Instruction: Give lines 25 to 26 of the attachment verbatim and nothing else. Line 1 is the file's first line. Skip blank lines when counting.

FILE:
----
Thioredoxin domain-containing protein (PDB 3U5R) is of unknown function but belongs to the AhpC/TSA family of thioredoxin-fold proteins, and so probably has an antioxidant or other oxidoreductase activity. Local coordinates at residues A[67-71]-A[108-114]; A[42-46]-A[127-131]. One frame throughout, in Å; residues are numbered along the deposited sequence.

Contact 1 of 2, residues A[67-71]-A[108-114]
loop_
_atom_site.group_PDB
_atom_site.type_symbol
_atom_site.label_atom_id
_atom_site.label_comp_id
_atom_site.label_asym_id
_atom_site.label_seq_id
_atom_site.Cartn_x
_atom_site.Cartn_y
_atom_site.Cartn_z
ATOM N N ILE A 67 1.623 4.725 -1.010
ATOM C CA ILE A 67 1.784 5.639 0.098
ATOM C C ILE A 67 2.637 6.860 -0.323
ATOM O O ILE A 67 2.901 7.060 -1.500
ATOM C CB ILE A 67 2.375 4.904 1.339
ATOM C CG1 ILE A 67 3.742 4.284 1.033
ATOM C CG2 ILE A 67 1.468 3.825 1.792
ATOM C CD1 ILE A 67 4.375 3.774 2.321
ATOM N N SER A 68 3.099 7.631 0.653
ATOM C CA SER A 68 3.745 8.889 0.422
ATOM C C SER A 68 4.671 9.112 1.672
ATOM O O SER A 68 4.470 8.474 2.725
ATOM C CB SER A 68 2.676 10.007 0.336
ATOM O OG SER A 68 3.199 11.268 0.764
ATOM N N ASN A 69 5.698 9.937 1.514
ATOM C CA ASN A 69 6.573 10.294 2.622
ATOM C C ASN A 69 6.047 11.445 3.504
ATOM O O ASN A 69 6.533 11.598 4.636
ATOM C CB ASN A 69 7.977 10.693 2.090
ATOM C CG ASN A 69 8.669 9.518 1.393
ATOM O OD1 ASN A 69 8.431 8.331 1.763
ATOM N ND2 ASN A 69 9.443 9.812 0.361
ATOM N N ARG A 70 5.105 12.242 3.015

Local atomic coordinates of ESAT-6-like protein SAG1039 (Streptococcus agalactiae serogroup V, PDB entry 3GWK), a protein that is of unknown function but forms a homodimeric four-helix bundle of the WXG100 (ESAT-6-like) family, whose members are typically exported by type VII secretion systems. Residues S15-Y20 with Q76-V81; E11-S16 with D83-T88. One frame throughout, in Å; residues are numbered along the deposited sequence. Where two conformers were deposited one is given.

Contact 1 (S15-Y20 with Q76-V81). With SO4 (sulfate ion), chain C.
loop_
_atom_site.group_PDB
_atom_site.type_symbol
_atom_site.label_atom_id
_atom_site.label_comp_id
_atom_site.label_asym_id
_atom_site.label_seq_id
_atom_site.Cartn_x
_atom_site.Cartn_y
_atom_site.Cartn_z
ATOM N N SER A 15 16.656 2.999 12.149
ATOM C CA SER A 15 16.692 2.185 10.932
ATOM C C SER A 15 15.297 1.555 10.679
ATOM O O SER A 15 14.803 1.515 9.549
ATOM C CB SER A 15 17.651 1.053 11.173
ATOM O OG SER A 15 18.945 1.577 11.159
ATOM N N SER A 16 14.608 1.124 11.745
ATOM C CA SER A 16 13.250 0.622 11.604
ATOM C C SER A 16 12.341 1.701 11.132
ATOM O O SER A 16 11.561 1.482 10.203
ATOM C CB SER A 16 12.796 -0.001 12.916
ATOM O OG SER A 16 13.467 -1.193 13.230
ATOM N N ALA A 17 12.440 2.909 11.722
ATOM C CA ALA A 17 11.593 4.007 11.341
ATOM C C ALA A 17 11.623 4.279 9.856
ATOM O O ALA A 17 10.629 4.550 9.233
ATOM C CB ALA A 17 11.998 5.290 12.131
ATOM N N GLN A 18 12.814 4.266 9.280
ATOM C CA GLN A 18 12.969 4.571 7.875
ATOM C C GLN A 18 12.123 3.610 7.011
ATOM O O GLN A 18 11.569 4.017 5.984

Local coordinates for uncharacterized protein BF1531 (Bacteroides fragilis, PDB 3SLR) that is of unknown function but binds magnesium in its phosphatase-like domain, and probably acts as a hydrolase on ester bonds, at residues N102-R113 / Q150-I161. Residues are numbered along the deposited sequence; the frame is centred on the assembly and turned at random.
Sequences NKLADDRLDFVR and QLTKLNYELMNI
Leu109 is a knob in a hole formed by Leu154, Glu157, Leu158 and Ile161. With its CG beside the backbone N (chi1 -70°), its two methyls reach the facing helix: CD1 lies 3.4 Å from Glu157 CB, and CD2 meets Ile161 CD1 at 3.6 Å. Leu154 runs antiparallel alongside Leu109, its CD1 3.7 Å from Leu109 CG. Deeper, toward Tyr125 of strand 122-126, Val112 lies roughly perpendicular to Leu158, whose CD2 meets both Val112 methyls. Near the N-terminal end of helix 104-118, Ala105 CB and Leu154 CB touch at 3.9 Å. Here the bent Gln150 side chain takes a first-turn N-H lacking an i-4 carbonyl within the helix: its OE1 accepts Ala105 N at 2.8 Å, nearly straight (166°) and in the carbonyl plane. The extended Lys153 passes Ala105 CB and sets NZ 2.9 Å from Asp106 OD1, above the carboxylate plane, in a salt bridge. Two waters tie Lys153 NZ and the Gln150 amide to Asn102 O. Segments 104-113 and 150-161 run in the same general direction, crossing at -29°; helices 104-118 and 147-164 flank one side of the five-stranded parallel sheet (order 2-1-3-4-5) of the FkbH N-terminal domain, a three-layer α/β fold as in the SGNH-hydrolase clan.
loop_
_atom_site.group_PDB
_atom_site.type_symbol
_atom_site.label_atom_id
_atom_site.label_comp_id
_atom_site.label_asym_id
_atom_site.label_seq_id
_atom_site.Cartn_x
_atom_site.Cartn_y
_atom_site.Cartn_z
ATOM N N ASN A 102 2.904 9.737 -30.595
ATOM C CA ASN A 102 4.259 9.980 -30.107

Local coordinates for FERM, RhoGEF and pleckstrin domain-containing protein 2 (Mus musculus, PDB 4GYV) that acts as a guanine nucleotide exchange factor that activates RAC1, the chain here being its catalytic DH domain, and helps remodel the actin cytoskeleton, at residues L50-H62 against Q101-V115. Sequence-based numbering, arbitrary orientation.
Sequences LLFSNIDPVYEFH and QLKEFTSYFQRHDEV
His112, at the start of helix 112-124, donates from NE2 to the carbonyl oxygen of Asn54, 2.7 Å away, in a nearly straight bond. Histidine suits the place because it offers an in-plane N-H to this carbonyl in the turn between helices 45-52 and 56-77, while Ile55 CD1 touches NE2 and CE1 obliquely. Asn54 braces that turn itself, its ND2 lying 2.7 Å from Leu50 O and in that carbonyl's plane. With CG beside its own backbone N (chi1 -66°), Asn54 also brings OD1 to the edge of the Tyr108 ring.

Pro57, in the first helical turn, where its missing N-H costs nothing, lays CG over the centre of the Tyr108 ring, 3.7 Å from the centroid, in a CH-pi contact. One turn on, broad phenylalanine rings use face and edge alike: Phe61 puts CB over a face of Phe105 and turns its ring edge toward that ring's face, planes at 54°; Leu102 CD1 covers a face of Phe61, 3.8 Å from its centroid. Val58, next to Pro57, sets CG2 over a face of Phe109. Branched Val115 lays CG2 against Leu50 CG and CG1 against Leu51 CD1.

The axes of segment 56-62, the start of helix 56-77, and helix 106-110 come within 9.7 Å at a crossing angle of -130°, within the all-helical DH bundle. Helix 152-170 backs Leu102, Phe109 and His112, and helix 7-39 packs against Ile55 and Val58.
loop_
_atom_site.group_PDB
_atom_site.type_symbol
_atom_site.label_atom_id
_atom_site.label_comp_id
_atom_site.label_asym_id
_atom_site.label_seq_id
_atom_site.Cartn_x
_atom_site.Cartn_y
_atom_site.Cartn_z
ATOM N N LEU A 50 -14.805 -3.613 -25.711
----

ATOM C CB SER A 68 2.676 10.007 0.336
ATOM O OG SER A 68 3.199 11.268 0.764